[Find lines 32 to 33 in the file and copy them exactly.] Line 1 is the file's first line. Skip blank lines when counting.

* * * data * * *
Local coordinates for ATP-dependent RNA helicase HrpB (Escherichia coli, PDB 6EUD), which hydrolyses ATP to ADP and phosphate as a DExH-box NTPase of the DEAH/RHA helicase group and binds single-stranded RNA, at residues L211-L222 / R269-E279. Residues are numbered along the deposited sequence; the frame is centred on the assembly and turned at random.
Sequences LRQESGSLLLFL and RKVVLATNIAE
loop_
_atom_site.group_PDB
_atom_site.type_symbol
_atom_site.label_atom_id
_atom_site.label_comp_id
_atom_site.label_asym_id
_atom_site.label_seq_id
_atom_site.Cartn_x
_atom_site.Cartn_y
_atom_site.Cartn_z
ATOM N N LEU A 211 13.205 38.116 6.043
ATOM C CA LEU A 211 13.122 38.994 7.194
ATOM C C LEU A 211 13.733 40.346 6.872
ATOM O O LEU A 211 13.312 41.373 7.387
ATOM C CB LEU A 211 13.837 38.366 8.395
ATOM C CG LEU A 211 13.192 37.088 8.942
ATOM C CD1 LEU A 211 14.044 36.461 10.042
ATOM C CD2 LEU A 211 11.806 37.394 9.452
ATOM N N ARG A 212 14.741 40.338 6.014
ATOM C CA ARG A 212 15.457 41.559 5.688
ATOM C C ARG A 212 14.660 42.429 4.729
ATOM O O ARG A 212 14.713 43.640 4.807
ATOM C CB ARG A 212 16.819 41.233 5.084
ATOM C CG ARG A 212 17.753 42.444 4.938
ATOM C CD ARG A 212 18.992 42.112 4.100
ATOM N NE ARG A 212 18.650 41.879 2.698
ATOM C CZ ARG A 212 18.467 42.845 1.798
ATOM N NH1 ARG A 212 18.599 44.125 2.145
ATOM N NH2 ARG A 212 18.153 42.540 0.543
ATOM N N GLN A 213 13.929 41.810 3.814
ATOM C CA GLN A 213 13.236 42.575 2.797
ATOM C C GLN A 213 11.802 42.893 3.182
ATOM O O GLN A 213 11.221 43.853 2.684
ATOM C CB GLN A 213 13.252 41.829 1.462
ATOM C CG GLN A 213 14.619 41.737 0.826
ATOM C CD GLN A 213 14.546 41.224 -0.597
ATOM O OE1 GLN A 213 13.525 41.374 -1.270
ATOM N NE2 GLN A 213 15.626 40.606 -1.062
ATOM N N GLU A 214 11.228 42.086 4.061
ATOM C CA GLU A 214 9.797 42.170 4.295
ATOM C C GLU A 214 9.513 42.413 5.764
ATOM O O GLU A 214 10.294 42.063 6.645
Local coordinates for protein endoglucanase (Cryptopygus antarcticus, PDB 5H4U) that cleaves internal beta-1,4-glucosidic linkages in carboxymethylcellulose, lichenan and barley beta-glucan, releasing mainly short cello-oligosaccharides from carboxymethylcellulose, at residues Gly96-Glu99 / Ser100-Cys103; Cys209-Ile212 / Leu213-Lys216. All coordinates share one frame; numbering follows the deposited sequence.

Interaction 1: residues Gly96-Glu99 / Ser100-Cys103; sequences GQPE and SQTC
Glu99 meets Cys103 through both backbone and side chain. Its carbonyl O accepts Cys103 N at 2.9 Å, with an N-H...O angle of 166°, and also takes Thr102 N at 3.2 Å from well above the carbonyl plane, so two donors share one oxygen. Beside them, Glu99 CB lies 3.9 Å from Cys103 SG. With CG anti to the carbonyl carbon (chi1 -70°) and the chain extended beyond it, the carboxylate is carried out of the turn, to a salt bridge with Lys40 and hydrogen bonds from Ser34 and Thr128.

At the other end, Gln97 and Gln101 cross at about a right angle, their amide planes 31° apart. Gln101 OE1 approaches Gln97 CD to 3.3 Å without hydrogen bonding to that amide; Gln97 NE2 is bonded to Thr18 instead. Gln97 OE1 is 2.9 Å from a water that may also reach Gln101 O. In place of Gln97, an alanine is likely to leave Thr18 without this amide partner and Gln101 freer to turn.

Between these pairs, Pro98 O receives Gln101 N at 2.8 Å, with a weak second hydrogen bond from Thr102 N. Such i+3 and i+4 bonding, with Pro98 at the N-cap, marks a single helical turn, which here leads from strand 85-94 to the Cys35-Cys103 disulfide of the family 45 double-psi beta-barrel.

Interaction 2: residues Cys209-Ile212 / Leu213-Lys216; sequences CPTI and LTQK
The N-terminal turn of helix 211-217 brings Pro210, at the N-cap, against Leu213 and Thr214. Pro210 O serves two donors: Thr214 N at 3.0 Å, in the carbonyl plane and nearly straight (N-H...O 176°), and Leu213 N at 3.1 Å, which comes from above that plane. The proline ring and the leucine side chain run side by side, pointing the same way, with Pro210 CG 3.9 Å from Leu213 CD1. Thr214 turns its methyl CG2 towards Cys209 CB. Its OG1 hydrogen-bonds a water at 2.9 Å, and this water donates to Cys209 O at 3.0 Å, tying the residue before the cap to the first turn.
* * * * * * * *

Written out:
ATOM N N GLN A 213 13.929 41.810 3.814
ATOM C CA GLN A 213 13.236 42.575 2.797